Larry Warbasse claims heroic breakaway victory on Tour de Suisse summit finish

Damiano Caruso (BMC Racing) moves into yellow as Aqua Blue Sport rider takes his first pro win

Larry Warbasse (Aqua Blue Sport) took a heroic victory on stage four of the Tour de Suisse as he held off the general classification contenders to win on the first summit finish of the race having spent the day in the break.

Warbasse was the last surviving rider from a four-man break, having gone solo early on the final climb to the finish at Villars-sur-Ollon.

Despite attacks behind from the likes of Matthias Frank (Ag2r La Mondiale) and Simon Spilak (Katusha-Alpecin), Warbasse was able to cross the line with a comfortable margin of victory, with second-placed Damiano Caruso (BMC Racing) moving into yellow.

How it happened

A fast start to the day made it difficult for a break to be established, with it taking a number of kilometres for Lars Boom (LottoNL-Jumbo), Larry Warbasse (Aqua Blue Sport), Antoine Duschesne (Direct Energie) and Nick van der Lijke (Roompot - Nederlandse Loterij) to move clear.

They established a maximum advantage of more than eight minutes which slowly came down as the peloton approached the final two classified climbs of the stage.

The first category Col de Mosses was crested with 27.2 km remaining on the 143.2km stage, and saw the first action from the break as Warbasse attacked, dropping Boom in the process.

That meant a trio of riders who started to final climb, the hors-categorie ascent to the finish at Villars-sur-Ollon, with a 4-30 advantage over the bunch.

The  break didn't stay together long as Warbasse raised the pace to go solo, but struggled to maintain his lead over the bunch as FDJ led the peloton and reduced the gap to the front of the race to 2-30 with 7.4km to go.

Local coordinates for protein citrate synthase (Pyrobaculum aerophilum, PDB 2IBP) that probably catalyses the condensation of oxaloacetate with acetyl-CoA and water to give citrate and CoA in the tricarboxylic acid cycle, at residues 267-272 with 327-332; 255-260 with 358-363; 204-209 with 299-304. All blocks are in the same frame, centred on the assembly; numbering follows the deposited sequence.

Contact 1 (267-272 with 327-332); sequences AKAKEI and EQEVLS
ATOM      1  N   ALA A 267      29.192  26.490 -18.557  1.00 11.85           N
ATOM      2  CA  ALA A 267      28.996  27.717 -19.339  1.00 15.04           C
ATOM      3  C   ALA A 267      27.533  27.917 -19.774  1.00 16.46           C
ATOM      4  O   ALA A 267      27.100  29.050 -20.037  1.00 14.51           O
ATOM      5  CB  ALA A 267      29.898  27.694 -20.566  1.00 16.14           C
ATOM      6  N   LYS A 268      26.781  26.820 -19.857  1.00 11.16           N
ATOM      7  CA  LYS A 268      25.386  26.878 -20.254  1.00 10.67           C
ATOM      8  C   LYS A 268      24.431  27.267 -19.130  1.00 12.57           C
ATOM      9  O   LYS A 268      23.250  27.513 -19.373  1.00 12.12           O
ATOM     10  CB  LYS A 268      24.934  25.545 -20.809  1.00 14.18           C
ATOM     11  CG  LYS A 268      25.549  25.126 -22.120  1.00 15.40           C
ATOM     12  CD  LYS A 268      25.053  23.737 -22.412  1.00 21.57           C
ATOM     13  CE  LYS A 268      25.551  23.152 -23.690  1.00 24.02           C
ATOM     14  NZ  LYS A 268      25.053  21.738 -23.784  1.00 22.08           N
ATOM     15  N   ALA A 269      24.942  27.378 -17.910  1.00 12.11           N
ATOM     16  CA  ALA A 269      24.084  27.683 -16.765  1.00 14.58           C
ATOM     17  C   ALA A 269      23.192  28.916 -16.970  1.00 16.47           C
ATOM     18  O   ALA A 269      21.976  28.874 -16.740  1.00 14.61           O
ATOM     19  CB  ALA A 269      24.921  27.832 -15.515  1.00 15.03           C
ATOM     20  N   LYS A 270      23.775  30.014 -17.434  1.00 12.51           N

That pace was enough to drop the yellow jersey of Michael Matthews (Team Sunweb) as the bunch was reduced to around 20 riders as the climb began to bite.

The first attacks came with five kilometres to go as Domenico Pozzovivo (Ag2r La Mondiale) was the first to be able to go clear from a chasing group of Steven Kruiswijk (LottoNL-Jumbo), Damiano Caruso (BMC Racing), Marc Soler (Movistar), Simon Spilak (Katusha-Alpecin), and Matthias Frank (Ag2r La Mondiale).

Pozzovivo's attack further reduced Warbasse's lead, which was down to little more than a minute with three kilometres remaining.

Spilak set the pace among the chasers to catch Pozzovivo, before launching a couple of attacks himself, neither of which were successful.

However a better move came from Frank, who had previously looked to be suffering at the back of the group, going clear with two kilometres to go.

Frank was able to open a few seconds lead over the elite group, but Warbasse was still up the road with a 50 second lead.

The American's victory looked to be in the bag even as Frank had him in his sights on some of the longer straights in the last couple of kilometres.

In the break for the whole day, Warbasse looked exhausted as he approached the line, raising his arms in victory as Spilak led the chasers home while Frank was caught in the final few hundred metres.


Tour de Suisse 2017, stage four: Bern to Villars-sur-Ollon (150.2km)

1. Larry Warbasse (USA) Aqua Blue Sport, in 3-48-55

2. Damiano Caruso (Ita) BMC Racing, at 40 secs

3. Steven Kruijswijk (Ned) Team LottoNl-Jumbo, at same time

4. Simon Spilak (Slo) Katusha-Alpecin, at same time

5. Domenico Pozzovivo (Ita) Ag2r La Mondiale, at 44 secs

6. Mathias Frank (Sui) Ag2r La Mondiale, at 47 secs

7. Marc Soler (Esp) Movistar, at 59 secs

8. Miguel Angel Lopez (Col) Astana, at 1-07

9. Mikel Nieve (Esp) Team Sky, at 1-20

10. Rui Costa (Por) UAE Team Emirates, at 1-34

General classification after stage four

1, Damiano Caruso (Ita) BMC Racing Team, in 12-08-35

2. Steven Kruijswijk (Ned) Team LottoNl-Jumbo, at 15 secs

3. Domenico Pozzovivo (Ita) Ag2r La Mondiale, at 24 secs

4. Simon Spilak (Slo) Katusha-Alpecin, at same time

5. Marc Soler (Spa) Movistar, at 31 secs

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Henry Robertshaw began his time at Cycling Weekly working with the tech team, writing reviews, buying guides and appearing in videos advising on how to dress for the seasons. He later moved over to the news team, where his work focused on the professional peloton as well as legislation and provision for cycling. He's since moved his career in a new direction, with a role at the Department for Environment, Food and Rural Affairs.